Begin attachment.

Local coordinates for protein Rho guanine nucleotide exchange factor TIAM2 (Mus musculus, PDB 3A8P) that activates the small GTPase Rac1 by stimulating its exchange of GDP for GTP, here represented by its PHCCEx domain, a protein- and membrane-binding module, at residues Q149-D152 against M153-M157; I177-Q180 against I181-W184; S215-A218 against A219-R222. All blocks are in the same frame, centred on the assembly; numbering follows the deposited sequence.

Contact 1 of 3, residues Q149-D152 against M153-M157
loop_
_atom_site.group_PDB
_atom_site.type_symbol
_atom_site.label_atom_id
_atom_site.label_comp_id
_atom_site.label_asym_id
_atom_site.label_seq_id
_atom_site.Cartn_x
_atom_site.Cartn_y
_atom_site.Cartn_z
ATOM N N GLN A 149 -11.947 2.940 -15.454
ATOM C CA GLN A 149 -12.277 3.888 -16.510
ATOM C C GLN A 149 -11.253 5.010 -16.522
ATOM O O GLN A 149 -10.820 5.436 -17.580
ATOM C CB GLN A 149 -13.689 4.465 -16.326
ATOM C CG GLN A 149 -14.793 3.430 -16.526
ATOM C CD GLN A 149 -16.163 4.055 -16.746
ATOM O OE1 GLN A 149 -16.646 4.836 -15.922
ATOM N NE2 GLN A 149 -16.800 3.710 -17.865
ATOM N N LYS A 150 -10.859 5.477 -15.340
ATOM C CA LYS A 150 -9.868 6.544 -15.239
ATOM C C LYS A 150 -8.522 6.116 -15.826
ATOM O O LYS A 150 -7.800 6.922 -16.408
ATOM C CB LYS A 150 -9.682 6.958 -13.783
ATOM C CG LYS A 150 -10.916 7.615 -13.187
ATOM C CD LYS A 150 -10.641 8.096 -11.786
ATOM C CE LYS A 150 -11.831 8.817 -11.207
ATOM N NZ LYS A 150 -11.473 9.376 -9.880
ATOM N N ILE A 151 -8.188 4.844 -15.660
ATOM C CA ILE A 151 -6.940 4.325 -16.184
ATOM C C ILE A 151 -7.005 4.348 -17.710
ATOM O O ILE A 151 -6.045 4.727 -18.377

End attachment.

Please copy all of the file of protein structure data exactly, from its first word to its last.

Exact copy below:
Local coordinates for protein Rho guanine nucleotide exchange factor TIAM2 (Mus musculus, PDB 3A8P) that activates the small GTPase Rac1 by stimulating its exchange of GDP for GTP, here represented by its PHCCEx domain, a protein- and membrane-binding module, at residues Q149-D152 against M153-M157; I177-Q180 against I181-W184; S215-A218 against A219-R222. All blocks are in the same frame, centred on the assembly; numbering follows the deposited sequence.

Contact 1 of 3, residues Q149-D152 against M153-M157
loop_
_atom_site.group_PDB
_atom_site.type_symbol
_atom_site.label_atom_id
_atom_site.label_comp_id
_atom_site.label_asym_id
_atom_site.label_seq_id
_atom_site.Cartn_x
_atom_site.Cartn_y
_atom_site.Cartn_z
ATOM N N GLN A 149 -11.947 2.940 -15.454
ATOM C CA GLN A 149 -12.277 3.888 -16.510
ATOM C C GLN A 149 -11.253 5.010 -16.522
ATOM O O GLN A 149 -10.820 5.436 -17.580
ATOM C CB GLN A 149 -13.689 4.465 -16.326
ATOM C CG GLN A 149 -14.793 3.430 -16.526
ATOM C CD GLN A 149 -16.163 4.055 -16.746
ATOM O OE1 GLN A 149 -16.646 4.836 -15.922
ATOM N NE2 GLN A 149 -16.800 3.710 -17.865
ATOM N N LYS A 150 -10.859 5.477 -15.340
ATOM C CA LYS A 150 -9.868 6.544 -15.239
ATOM C C LYS A 150 -8.522 6.116 -15.826
ATOM O O LYS A 150 -7.800 6.922 -16.408
ATOM C CB LYS A 150 -9.682 6.958 -13.783
ATOM C CG LYS A 150 -10.916 7.615 -13.187
ATOM C CD LYS A 150 -10.641 8.096 -11.786
ATOM C CE LYS A 150 -11.831 8.817 -11.207
ATOM N NZ LYS A 150 -11.473 9.376 -9.880
ATOM N N ILE A 151 -8.188 4.844 -15.660
ATOM C CA ILE A 151 -6.940 4.325 -16.184
ATOM C C ILE A 151 -7.005 4.348 -17.710
ATOM O O ILE A 151 -6.045 4.727 -18.377